Drifting up in steam, Binner Poster conjures up images of 1920’s travel posters of Italy and handsomely reinforces the overall composition. Ghost Pro meanwhile compliments the hand-drawn elements on the big cooking pot with its rough, printed texture and early 20th Century feel.

Persiana, Sabrina Ghayour, book cover, Type and Illustration / Font
Designed by Jaz Bahra

Persiana, Sabrina Ghayour

Dala Floda, Commercial Type

Match kind: Contrasting

OK, this is a photograph not an illustration, but the image of the Advieh spice mix is fairly abstract and I wanted to show this example as I love the typeface. Persiana makes excellent use of Dala Floda both on the cover and inside the book. The elongated swashes with ball terminals reflect the middle-eastern theme, while the stencil structure gives it a distinct,  modern finish.

Simple / Flavour, Yotam Ottolenghi 

Neuzeit Grotesk, URW Type Foundry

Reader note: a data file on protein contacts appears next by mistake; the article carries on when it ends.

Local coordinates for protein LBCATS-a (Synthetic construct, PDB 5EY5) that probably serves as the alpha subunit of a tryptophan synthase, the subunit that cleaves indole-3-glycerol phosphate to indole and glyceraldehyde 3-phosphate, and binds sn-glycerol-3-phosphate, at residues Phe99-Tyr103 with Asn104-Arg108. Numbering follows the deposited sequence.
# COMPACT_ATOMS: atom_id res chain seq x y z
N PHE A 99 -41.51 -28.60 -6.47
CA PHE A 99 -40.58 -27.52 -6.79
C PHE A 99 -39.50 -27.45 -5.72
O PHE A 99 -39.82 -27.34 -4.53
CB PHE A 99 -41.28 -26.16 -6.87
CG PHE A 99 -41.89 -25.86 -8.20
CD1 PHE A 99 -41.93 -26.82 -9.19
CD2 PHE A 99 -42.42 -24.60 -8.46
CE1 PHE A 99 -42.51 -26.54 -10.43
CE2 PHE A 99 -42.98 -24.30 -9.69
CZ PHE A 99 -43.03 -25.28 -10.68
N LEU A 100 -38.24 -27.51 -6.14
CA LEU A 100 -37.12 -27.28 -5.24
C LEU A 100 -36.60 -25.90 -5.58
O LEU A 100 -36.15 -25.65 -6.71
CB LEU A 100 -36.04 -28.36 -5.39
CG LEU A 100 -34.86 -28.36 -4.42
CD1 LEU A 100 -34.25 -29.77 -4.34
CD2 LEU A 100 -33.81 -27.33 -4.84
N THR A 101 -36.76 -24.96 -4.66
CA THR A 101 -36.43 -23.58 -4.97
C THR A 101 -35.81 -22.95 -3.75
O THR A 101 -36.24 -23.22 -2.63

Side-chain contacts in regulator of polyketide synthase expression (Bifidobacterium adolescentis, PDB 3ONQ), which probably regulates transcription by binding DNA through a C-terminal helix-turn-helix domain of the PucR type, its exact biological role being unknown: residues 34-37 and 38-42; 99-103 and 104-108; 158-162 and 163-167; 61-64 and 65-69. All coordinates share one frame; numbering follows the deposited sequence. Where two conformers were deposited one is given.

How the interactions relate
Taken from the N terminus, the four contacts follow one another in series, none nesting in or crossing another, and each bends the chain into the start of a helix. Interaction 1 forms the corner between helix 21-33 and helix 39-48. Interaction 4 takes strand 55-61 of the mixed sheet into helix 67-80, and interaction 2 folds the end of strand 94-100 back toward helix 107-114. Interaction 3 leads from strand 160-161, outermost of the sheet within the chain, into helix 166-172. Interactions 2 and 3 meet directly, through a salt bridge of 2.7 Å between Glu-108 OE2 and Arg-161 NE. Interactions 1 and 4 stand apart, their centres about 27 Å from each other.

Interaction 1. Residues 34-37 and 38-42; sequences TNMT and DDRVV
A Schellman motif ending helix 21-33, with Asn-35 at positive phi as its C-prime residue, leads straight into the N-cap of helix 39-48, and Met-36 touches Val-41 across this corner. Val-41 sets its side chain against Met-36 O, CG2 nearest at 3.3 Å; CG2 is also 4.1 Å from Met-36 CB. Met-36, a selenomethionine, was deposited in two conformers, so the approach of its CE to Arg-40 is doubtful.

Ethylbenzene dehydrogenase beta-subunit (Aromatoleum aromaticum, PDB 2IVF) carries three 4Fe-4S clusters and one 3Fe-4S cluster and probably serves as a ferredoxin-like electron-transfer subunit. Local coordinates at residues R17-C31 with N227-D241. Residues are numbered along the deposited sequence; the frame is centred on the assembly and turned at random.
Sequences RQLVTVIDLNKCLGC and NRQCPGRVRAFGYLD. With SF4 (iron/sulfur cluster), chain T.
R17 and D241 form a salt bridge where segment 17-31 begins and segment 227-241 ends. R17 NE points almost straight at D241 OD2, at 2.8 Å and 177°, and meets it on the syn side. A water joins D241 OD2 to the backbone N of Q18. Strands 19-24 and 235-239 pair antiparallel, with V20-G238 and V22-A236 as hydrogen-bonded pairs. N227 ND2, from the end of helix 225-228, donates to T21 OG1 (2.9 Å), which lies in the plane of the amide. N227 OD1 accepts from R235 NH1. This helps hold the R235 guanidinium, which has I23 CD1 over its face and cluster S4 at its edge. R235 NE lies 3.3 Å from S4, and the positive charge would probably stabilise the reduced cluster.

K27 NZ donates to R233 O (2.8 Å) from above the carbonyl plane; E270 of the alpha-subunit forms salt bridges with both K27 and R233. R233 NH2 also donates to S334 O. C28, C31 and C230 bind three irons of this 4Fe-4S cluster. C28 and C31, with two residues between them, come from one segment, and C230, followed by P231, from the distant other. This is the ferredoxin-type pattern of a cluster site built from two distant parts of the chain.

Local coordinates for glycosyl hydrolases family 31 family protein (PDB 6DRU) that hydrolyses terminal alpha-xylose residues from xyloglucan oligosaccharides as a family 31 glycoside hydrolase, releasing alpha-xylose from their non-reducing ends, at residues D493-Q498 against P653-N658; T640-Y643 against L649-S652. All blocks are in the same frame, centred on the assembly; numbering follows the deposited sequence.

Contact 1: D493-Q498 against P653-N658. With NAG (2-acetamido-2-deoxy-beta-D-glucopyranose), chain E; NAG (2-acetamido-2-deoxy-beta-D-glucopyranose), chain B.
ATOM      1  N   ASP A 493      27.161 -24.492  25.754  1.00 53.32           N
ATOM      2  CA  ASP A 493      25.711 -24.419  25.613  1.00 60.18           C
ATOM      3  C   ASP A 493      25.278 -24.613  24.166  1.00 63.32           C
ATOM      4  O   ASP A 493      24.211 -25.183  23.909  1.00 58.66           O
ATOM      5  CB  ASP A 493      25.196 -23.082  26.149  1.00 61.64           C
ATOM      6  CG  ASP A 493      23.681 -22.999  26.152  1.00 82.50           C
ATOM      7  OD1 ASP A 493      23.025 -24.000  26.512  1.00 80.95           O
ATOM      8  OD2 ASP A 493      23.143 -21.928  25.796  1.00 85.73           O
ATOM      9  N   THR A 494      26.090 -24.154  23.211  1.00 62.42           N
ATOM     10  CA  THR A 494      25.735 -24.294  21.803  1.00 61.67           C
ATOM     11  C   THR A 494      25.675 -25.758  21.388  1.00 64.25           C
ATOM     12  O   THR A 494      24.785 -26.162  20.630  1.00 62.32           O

Match kind: Accentuating 

I couldn't finish without including some of Ottolenghi’s books. I have eaten so many fabulous home-cooked meals based on his recipes. These two books (and some of his others) are linked through a carefully considered design system: a bold icon of an image, paired with a single word title in uppercase.

The font is clean and utilitarian (Neuzeit Grotesk was used in Germany as its official signage and was known as DIN) but it does have some embedded 20th century warmth: a narrow V, a hooked S shape and uniform arm length of the E and F. The combination of type, colour and image make a well-founded brand.

I hope you find this list useful. If you’re matching type with illustration, please take a look at my fonts which have all been designed in conjunction with my illustration projects.

A small note: Many of the cookbooks here are UK and European editions which may differ to their US counterparts.